Meet the Candidates: Dunaway, Johnson, Shrum
Three low-profile contenders in HD 49 race hope to make their mark
In a seven-horse race, someone will be back of the pack. That's proven true in HD 49, where the Democratic primary has become a struggle for name recognition for several contenders.
The front-runners have become familiar names. Austin ISD trustee Gina Hinojosa is the establishment favorite, vacuuming up institutional endorsements, while UT Law professor and affordable housing advocate Heather Way is leading on campaign contributions. Lobbyist and attorney Blake Rocap benefits from name recognition after several sessions working as a lobbyist for NARAL Pro-Choice Texas, and he recently picked up the personal endorsements of many leading lights of the reproductive rights movement. Then there's the big dog of the underdog candidates, Huey Rey Fischer: The former legislative staffer and ex-U Dem president has seemingly tapped into a rich vein of discontent among the district's massive student and renter population.
But there are three other candidates – all attorneys – who are struggling to break out of the stigmatized position of also-rans.
Personal injury lawyer Aspen Dunaway is running as the anti-establishment candidate. As the only one of the seven born in Austin, he describes his as "a people's campaign, to show that we can keep this a people's district and out of the hands of the establishment." The cornerstone of his campaign is what he calls his "Formula for District 49," a 10-point agenda he formulated the night he decided to run. The list includes populist measures like raising the homestead exemption and a tenants' bill of rights; progressive standards such as decriminalizing marijuana and state funding for police body cameras; and some more radical and potentially controversial proposals, including expanding gambling and potentially opening a casino in Austin. On that point, he argues he's being wholly pragmatic: Every year, Texans spend billions in casinos in neighboring states. Through the taxes they spend there, "we pay for schools in those states," he said, and it's a big enough money-earner that those same states are hiring lobbyists in Texas to push against gambling here and ensure that money keeps flowing over state lines.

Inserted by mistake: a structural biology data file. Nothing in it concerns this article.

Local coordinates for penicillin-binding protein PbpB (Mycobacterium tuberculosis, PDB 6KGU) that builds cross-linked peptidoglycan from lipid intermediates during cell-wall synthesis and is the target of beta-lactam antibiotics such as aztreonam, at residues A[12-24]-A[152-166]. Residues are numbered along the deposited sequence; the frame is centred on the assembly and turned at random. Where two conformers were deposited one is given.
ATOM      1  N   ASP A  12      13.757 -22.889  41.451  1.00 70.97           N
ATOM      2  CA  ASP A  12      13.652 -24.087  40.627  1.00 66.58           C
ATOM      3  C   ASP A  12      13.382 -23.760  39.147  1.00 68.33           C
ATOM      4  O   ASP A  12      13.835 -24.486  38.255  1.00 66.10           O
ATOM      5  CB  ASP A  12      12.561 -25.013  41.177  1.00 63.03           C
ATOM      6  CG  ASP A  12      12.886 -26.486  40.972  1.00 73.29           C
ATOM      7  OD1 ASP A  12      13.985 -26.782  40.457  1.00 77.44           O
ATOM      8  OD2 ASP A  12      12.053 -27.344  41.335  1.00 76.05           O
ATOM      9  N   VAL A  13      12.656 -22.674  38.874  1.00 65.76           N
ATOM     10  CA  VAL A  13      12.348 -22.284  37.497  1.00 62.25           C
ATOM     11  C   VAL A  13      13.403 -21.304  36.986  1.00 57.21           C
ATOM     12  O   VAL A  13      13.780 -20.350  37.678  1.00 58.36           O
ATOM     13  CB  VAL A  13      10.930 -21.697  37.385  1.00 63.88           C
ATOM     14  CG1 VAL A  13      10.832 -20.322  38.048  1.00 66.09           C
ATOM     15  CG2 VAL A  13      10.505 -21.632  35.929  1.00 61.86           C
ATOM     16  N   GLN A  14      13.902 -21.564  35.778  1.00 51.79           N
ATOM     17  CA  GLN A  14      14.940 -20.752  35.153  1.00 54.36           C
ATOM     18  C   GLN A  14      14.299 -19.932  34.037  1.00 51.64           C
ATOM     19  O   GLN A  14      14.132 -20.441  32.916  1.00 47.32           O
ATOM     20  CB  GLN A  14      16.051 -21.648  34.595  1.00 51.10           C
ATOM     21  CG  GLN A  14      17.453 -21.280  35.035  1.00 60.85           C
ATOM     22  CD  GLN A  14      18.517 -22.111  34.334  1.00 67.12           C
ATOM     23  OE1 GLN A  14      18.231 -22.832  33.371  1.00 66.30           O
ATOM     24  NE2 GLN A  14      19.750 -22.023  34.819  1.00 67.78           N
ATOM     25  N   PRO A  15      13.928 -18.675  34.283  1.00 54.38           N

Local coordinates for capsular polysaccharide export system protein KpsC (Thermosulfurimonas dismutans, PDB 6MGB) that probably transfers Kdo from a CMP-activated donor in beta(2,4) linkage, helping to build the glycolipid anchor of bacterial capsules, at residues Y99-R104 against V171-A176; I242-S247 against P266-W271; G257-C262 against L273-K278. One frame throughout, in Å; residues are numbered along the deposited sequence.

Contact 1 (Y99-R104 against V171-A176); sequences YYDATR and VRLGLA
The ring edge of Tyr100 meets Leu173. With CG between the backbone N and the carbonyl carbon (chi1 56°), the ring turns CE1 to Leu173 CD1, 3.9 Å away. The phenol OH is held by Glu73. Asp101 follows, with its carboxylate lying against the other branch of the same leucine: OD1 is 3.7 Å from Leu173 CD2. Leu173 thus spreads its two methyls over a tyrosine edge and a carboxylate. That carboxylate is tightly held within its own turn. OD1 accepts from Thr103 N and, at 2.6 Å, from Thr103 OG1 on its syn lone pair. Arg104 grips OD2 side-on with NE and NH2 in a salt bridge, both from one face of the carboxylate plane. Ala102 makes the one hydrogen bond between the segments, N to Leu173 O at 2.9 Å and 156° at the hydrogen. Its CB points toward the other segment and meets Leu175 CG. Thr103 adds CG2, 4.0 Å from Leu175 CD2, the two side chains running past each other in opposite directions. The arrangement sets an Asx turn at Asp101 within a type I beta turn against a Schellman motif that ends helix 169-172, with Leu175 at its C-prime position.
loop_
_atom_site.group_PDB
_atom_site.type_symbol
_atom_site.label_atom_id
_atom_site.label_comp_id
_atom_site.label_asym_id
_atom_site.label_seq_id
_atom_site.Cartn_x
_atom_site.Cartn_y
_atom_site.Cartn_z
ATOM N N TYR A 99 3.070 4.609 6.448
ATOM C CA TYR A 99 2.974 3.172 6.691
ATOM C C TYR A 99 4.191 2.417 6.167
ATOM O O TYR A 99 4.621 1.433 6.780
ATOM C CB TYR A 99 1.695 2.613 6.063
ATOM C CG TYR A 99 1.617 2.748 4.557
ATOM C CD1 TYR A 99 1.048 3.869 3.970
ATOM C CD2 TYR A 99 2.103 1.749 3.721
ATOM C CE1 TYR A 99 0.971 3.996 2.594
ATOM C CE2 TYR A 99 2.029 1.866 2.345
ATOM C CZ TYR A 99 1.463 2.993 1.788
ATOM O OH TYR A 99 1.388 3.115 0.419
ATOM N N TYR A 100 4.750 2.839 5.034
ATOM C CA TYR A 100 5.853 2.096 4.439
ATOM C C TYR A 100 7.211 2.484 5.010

Kenton Johnson has his own list: His campaign website includes 10 fun facts about the candidate (loves Pluckers, can never remember lyrics). However, he's not a joke candidate, but a municipal judge, a former municipal prosecutor, and past managing editor of the Texas Environmental Law Journal. After he and his wife adopted a son last year, Johnson said he found his priorities shifting, and his concern about the continual rightward drift of the state, and the long-term future of Texas, made him consider a future in politics. Describing himself as "a fiscally responsible, socially progressive Democrat" he says the position of state representative is an extension of "my current job of helping people."
And then there's criminal defense attorney Matt Shrum. If the race were decided by sessions spent under the dome, he'd be well positioned, having served as a House staffer during the 78th and 79th sessions. Considering the back-and-forth between Fischer and Rocap about who has more legislative experience (Fischer argues his three terms as a staffer outweigh Rocap's two terms as a staffer and three as a lobbyist), that should at least put Shrum in contention. However, he spent the last decade as a lawyer: first with the Travis County Attorney as a prosecutor specializing in domestic violence cases, then in private practice.
With all three trailing behind the leaders, both in terms of name recognition and in terms of cash, it's a struggle to get any traction. Dunaway believes the strength of his platform will see him through. By contrast, Johnson is taking a more strategic approach: "There's a race to get to the run-off, and then there's the race after you've got to the run-off." In that first phase, he argues that none of the candidates are particularly high-profile, because everything on the ballot is overshadowed by the presidential primary. "That's an opportunity for an outsider," he said, "because people are going to come out of the woodwork to vote."
See the Chronicle endorsements for the March 1 primaries, and see lots more coverage at austinchronicle.com/elections.